A long time ago there used to be elevator operators in every building in New York City because of public demand due to widespread fears of the technology. You'd get in and they would push the button for you. Eventually the operators formed powerful unions that probably contributed to a lot of urban legends of elevators falling down – until eventually the practice went away; probably displaced by more terrifying tech like the automobile.
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Cavesa
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Re: aaleks's log

Postby Cavesa » Wed Dec 09, 2020 12:39 am

aaleks wrote:I read the Reddit discussion mentioned before :) . Well... I think I gave too much credit to that "teacher" in the post above. The whole discussion reminded me of the ones I'd had on efl.ru. All that I-am-a-teacher-so-I-will-speak-and-you-should-listen attitude.

Yes, the person even lost track of what we were actually disagreeing on. :-D The problem is, that such a person can get so intense that one even starts to doubt themselves. That's actually their whole point. But I am used to much stronger opponents in the psychological warfare. Because that's what this is! (Yes, I've just started a sentence with "because". On purpose :-D ) The person in this conversation had nothing to add, they weren't even addressing my main point. They got totally ridiculous, when they started claiming that high quality input for the advanced English learners is hard to get without a teacher :-D :-D :-D Not sure whether this idea is more ignorant or delusional.

Yes, being a teacher is not easy, and teachers often don't get enough respect. But the reason are not people like you and me, actively learning. The main reason are people like what we see in these discussions (and in the offline world too). People focused on proving they are superior but without having the knowledge or other skills to support that. People incapable of a normal discussion. People totally out of touch with the reality of our century.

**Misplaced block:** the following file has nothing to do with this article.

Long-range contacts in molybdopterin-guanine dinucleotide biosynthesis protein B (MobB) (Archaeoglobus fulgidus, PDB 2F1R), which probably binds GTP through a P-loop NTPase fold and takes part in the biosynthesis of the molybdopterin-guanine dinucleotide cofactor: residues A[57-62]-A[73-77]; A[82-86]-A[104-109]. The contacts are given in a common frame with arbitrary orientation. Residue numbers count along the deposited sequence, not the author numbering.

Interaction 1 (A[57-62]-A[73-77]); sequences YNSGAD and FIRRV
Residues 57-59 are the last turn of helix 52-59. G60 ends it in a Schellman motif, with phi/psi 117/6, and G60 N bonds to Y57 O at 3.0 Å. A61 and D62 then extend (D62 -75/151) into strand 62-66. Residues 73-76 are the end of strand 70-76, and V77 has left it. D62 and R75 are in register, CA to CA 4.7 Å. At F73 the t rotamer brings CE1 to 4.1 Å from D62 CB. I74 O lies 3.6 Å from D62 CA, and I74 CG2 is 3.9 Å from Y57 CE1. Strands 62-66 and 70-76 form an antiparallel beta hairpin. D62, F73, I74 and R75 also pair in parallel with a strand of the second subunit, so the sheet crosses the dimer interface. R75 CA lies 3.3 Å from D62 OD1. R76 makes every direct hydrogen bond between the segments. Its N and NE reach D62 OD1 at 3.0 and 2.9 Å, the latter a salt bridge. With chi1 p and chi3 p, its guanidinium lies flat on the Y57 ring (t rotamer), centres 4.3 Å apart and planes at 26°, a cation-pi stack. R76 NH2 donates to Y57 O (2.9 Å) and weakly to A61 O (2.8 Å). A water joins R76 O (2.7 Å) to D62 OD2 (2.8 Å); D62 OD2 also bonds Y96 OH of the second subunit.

...I mentioned another teacher who got offended when I disagreed that C2 is the level of a native speaker, and also said that a C2 level could deteriorate with time without some maintenance (reading books, watching tv). Back then, while we seemed to disagree on everything - she believed that a language should and could be learn almost exclusively from textbooks of all kinds, and saw consuming native media (books, tv, etc.) as something non-important and not-really-contributing to the learning process - but still I respected her achievement. Reaching a C2 level, passing CPE with a good score - is still a big deal. ... she seemed to not have a feelling for the language. In that post that I read yesterday she'd write in a rather unnatural way. And there's no surprise considering her views on (not)impotance of tons of input in learning a language. What's a surprise, though, is that she's actually spent a year in the US as an exchange student when she was 15. Why, while staying there, she didn't pick up a natural way of saying/writing things in English is a mystery to me.


No mystery. She was probably much more focused on textbooks than the real life even in the US. In any case, she probably hasn't been getting enough input since, due to underestimation of the importance of both the input and the maintenance.